On the consumer side, one of the hottest ecommerce live streaming trends is live shopping, where an influencer promotes brand products in real-time. Consumers tune in to learn, chat, and purchase products directly from inside the live video.
To live stream effectively, consider the following.
- Have a plan. What are you trying to accomplish? What are the topics you want to cover? What is the structure of the live event? What’s the takeaway for viewers?
- Live stream where your audiences live. That could be Instagram, Facebook, TikTok, YouTube, Twitter, or LinkedIn. To promote your livestream, start advertising it two weeks in advance, and then send out a reminder a week before the livestream, and then a day before, and then two hours before. Promote it via emails, newsletters, and blog posts, as well as on all social channels where your brand is active.
the livestream and repurpose it in blog posts, embed it email newsletters, and
turn excerpts into Instagram Stories or TikTok videos. Livestreams can generate interest long after the actual stream happens.
3. Short-form video content
Influenced by TikTok, Instagram Reels, and YouTube Shorts, short-form videos that use humor, music, and on-screen text were the most popular type of content on social media in 2022.
And brands noticed. Ninety percent of marketers who leveraged short-form video in 2022 plan to keep doing it this year. It also has the highest ROI of all social media marketing strategies.
Whether your brand serves up short-form video on TikTok, Instagram, or YouTube, the best practices are similar.
4. Be authentic and informal
With short-form video, your job is to quickly entertain and inform consumers using a conversational style, on-screen captions, polls and quizzes, and of course, music. On-camera talent matters, so tap your brand’s subject matter experts — or influencers, if possible — to give your short-form videos authority and personality.
Don’t use short-form video as a sales vehicle, though. Soft selling is OK if the video is about the lifestyle around a brand rather than the product itself, as L.L. Bean does brilliantly in this Instagram Reel.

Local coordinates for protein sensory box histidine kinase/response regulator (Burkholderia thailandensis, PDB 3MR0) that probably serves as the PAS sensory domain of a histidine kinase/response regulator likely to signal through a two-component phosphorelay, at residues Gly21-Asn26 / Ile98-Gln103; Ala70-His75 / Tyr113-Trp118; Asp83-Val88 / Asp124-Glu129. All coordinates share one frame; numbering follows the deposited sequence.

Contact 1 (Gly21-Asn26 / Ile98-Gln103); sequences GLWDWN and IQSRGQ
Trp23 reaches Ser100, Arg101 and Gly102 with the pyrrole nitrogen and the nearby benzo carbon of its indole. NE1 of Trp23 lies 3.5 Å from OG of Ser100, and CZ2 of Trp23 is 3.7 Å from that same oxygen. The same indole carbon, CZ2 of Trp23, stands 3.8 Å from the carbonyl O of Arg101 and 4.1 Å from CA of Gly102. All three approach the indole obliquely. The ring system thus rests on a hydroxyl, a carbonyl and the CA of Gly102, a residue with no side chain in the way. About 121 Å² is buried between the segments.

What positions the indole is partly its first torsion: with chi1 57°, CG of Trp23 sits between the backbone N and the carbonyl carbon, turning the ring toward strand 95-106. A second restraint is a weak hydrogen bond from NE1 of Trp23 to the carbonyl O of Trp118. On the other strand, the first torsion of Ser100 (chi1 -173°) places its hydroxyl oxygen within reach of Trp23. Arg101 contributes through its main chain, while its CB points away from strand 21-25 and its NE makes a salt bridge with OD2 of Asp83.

5. Get to the point immediately
According to Facebook data, 45 percent of people who watch the first three seconds of a video will watch for 30 seconds.
Every second counts, so start talking or offering on-screen captions the millisecond your video starts. This TikTok video from Levi’s about stain removal gets your attention right away and holds it (without any spoken words!).
6. Stay on a publishing schedule
Your brand should post short-form videos consistently during the week. The number of videos per week varies by platform — the rule of thumb for TikTok is at least once a day, but for Instagram, social experts recommend four to seven Reels per week.
Brands should experiment with video post volume and monitor audience feedback. The key is to be consistent. Algorithms favor regularly scheduled content, and your audience will look forward to your videos if they know they’re coming.
Posting consistently also provides more accurate data on what works for your target audience and what time of day they’re likely to engage with your videos.
A chance to refocus strategies around video content
Consumers have spoken: They prefer video content over written content.
But if you’re stuck in the past creating long-winded videos focused on your product and not your audience, you won’t engage with the millions of consumers craving short bursts of lively, visual information.
And that audience includes two key demographics for most brands: Gen Zers and millennials, who now list short-form video as their preferred format to learn about new products. To keep up with the demand, marketers will invest more in short-form videos in 2023 than any other social media trend. Why? Because they’re seeing consistent engagement and ROI.
If your brand is not yet a believer in video content, 2023 may be your wake-up call. Let this be the year you stop treating TikTok as a punchline and prioritize UGC, live streaming, and short-form video within your marketing strategy.